Stocks up again on Disney, productivity

Business Materials 6 February 2008 23:12 (UTC +04:00)

( dpa )- Stocks regained some ground Wednesday as many investors, though still uneasy about the economy, decided to buy back into a market battered a day earlier by recession worries.

Better-than-expected profit results from Walt Disney Co. handed Wall Street some good news. Disney posted a 26 percent decline in profit late Tuesday, but the results beat expectations. The company - one of the 30 companies that make up the Dow Jones industrials - reported a 9 percent rise in revenue, thanks in part to the success of brands such as ESPN, "High School Musical" and "Hannah Montana."

Disney shares rose more than 6 percent.

Investors also received some positive economic data Wednesday - fourth-quarter productivity climbed by 1.8 percent and labor costs rose by a fairly low 2.1 percent. The results were worse than they were in the third quarter, when productivity shot up 6 percent and costs fell by 1.9 percent, but better than economists predicted.

The report alleviated some of Wall Street's anxiety about the shaky economy, at least for the time being. The stock market had plummeted Tuesday, giving the Dow its biggest percentage drop since Feb. 27, 2007, after the Institute for Supply Management reported a surprising January contraction in the U.S. service sector - news that bolstered the argument that the nation is in recession.

"The market got a bit oversold. It was just one number - the market was acting viscerally," said Phil Orlando , chief equity market strategist at Federated Investors, noting that low trading volumes may have exaggerated the drop Tuesday. "There's no smoking gun here; there's one bad number, one good number. .... We're probably going to chop around here until investors get a better feel on this recession-or-no-recession question."

The Dow rose 49.99, or 0.41 percent, to 12,315.12, after slipping into negative territory briefly during early trading. The Dow fell 370 points, or 2.93 percent, on Tuesday.

Broader stock indicators also rose Wednesday after some fluctuation. The Standard & Poor's 500 index rose 5.96, or 0.45 percent, to 1,342.60, and the Nasdaq composite index rose 13.59, or 0.59 percent, to 2,323.16.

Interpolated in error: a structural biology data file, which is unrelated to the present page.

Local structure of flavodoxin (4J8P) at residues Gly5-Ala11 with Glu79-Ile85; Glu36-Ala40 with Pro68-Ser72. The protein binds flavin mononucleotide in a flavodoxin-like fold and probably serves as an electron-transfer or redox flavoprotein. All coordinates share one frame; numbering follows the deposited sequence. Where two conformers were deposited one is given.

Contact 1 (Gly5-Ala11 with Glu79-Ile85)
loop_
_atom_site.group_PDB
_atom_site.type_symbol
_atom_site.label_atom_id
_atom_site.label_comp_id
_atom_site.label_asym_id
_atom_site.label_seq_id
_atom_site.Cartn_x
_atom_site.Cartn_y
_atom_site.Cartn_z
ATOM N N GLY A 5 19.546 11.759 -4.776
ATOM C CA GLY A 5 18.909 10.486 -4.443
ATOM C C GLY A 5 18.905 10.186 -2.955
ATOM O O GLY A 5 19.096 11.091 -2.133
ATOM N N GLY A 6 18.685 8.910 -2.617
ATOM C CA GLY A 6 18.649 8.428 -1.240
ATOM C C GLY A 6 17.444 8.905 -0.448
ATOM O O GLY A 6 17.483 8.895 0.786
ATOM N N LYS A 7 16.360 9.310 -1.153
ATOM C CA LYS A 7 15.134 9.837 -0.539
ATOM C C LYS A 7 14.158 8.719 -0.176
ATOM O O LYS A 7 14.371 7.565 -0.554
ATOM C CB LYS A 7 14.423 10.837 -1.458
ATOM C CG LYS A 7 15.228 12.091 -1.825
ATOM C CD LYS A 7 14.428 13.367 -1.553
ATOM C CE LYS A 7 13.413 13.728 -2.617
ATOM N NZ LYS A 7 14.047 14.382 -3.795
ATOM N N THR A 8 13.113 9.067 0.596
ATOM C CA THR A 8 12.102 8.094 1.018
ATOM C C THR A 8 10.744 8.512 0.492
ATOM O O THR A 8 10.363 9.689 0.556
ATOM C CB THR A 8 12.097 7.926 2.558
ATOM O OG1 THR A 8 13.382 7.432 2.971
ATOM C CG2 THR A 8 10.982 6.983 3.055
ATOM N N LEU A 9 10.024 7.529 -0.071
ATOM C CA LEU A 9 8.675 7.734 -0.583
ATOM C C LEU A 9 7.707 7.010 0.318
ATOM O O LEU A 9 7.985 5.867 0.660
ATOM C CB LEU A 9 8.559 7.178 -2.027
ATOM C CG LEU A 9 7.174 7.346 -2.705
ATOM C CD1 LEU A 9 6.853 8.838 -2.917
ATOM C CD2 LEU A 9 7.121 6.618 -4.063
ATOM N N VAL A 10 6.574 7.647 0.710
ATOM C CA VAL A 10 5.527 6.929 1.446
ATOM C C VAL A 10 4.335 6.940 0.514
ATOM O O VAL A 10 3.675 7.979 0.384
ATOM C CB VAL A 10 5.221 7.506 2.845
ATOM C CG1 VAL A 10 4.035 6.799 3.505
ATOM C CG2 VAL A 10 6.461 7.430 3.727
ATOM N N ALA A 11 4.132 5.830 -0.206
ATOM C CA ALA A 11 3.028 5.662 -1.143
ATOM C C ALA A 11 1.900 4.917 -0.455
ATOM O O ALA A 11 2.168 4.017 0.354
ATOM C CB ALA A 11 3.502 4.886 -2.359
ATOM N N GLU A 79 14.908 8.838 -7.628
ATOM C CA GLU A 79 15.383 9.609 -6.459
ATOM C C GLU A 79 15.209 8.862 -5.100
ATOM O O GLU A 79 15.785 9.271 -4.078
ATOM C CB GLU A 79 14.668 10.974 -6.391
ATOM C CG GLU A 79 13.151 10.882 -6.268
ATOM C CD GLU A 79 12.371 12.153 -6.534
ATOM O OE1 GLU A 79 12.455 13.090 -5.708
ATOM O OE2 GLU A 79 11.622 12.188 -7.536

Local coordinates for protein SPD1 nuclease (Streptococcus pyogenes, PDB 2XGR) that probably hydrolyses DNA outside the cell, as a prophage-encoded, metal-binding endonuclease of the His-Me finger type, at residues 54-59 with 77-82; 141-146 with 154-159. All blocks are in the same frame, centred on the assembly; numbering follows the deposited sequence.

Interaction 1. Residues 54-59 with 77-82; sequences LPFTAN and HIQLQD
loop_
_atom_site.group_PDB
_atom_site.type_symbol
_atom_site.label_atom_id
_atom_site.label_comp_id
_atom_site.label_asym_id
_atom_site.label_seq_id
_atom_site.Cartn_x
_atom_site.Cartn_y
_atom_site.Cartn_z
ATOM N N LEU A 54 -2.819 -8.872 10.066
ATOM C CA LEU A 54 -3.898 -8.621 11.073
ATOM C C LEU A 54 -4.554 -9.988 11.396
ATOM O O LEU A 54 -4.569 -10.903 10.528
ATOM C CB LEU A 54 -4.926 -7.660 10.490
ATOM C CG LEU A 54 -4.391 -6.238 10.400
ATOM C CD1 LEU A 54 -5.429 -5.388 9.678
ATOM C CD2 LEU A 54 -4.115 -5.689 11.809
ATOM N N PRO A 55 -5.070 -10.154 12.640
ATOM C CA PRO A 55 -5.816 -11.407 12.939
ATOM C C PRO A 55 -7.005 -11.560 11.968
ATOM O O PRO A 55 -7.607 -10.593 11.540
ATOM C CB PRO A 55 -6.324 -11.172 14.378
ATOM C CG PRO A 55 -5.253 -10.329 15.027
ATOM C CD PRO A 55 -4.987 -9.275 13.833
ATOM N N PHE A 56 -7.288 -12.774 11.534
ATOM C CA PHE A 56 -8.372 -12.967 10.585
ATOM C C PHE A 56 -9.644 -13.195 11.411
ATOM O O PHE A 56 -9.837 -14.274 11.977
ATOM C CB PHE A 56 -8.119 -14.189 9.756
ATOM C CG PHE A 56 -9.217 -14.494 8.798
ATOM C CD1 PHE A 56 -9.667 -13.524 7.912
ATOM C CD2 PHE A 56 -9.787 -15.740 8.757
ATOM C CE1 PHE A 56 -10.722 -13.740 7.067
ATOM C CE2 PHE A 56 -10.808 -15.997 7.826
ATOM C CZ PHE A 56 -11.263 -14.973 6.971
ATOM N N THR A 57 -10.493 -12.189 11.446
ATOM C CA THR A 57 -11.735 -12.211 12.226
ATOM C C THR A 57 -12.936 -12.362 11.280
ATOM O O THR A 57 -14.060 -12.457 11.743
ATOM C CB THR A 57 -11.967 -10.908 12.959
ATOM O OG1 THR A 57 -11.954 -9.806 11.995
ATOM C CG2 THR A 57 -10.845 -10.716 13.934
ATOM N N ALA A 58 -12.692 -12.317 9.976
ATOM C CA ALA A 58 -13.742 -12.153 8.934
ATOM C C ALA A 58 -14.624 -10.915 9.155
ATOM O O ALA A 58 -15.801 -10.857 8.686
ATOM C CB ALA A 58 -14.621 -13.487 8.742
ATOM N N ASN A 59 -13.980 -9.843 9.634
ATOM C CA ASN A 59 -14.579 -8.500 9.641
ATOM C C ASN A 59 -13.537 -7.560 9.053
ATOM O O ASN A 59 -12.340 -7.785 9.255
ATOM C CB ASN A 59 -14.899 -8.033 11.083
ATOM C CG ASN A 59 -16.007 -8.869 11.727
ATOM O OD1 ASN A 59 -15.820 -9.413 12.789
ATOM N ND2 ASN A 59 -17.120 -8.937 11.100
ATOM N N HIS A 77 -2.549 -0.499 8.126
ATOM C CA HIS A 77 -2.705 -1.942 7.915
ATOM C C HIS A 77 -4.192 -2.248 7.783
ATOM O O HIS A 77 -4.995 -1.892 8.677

Government bond prices declined as investors gave stocks another try. The yield on the 10-year Treasury note, which moves opposite its price, rose to 3.62 percent from 3.56 percent late Tuesday.

Though the stock market's recovery and the Labor Department's productivity numbers were reassuring given Tuesday's slide, they were "nothing to get too excited about," said John O'Donoghue , co-head of equities at Cowen & Co.

"You'll find pockets of differentiation in the economy, but the overarching theme is that things are slowing down," O'Donoghue said.

Corporate profits from the fourth quarter have been all over the map, but generally, earnings have been decent outside the financial and consumer discretionary sectors.

Time Warner Inc. posted a profit decline in its fourth quarter. But excluding the effect of a year-ago gain from the sale of AOL's online access business in Europe, profit rose due to better results at the media conglomerate's cable TV and movie operations. Time Warner rose 50 cents, or 3.3 percent, to $15.90.

And late Tuesday, JDS Uniphase Corp., which makes communications test and fiber -optic network equipment, said its fiscal second-quarter earnings of fell slightly year-over-year but widely surpassed Wall Street estimates. JDS Uniphase shot up $2.90, or 28.5 percent, to $13.06.

Though politics are not a priority on Wall Street right now, they could soon come into play. Investors have been trying to determine who the presidential nominees will be, and while Republican John McCain and Democrat Hillary Clinton are leading the delegate counts after Tuesday's primaries, nothing is certain yet.

The dollar was mixed against other major currencies, while gold prices rose.

Light, sweet crude oil dropped $1.72 to $86.69 a barrel on the New York Mercantile Exchange.

The Russell 2000 index of smaller companies rose 5.80, or 0.83 percent, to 707.38.

Advancing issues outnumbered decliners by about 2 to 1 on the New York Stock Exchange, where volume came to 658.5 million shares.

Overseas stocks were mixed. Japan's Nikkei stock average dropped 4.7 percent and Hong Kong's Hang Seng index fell 5.4 percent. In Europe, Britain's FTSE 100 rose 0.13 percent, Germany's DAX index rose 1.22 percent, and France's CAC-40 rose 0.83 percent.